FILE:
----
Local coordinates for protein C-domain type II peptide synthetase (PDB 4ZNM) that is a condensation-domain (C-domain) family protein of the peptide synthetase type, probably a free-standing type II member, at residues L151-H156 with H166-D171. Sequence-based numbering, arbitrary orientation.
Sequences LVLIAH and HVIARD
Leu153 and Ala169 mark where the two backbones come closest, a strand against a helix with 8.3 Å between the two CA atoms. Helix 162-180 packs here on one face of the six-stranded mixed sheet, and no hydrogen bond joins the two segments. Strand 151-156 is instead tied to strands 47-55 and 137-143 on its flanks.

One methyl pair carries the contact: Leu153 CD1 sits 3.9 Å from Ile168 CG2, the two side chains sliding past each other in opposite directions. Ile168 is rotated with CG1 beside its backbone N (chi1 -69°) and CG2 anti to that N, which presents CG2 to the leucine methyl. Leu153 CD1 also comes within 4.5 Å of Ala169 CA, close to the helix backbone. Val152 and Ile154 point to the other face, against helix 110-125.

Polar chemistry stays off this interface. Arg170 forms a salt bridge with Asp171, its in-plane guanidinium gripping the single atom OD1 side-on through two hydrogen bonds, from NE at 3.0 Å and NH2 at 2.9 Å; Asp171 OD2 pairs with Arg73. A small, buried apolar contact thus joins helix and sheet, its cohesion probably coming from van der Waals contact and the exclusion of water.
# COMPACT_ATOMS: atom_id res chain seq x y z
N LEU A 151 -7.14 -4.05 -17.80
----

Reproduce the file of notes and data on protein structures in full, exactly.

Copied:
Local coordinates for protein C-domain type II peptide synthetase (PDB 4ZNM) that is a condensation-domain (C-domain) family protein of the peptide synthetase type, probably a free-standing type II member, at residues L151-H156 with H166-D171. Sequence-based numbering, arbitrary orientation.
Sequences LVLIAH and HVIARD
Leu153 and Ala169 mark where the two backbones come closest, a strand against a helix with 8.3 Å between the two CA atoms. Helix 162-180 packs here on one face of the six-stranded mixed sheet, and no hydrogen bond joins the two segments. Strand 151-156 is instead tied to strands 47-55 and 137-143 on its flanks.

One methyl pair carries the contact: Leu153 CD1 sits 3.9 Å from Ile168 CG2, the two side chains sliding past each other in opposite directions. Ile168 is rotated with CG1 beside its backbone N (chi1 -69°) and CG2 anti to that N, which presents CG2 to the leucine methyl. Leu153 CD1 also comes within 4.5 Å of Ala169 CA, close to the helix backbone. Val152 and Ile154 point to the other face, against helix 110-125.

Polar chemistry stays off this interface. Arg170 forms a salt bridge with Asp171, its in-plane guanidinium gripping the single atom OD1 side-on through two hydrogen bonds, from NE at 3.0 Å and NH2 at 2.9 Å; Asp171 OD2 pairs with Arg73. A small, buried apolar contact thus joins helix and sheet, its cohesion probably coming from van der Waals contact and the exclusion of water.
# COMPACT_ATOMS: atom_id res chain seq x y z
N LEU A 151 -7.14 -4.05 -17.80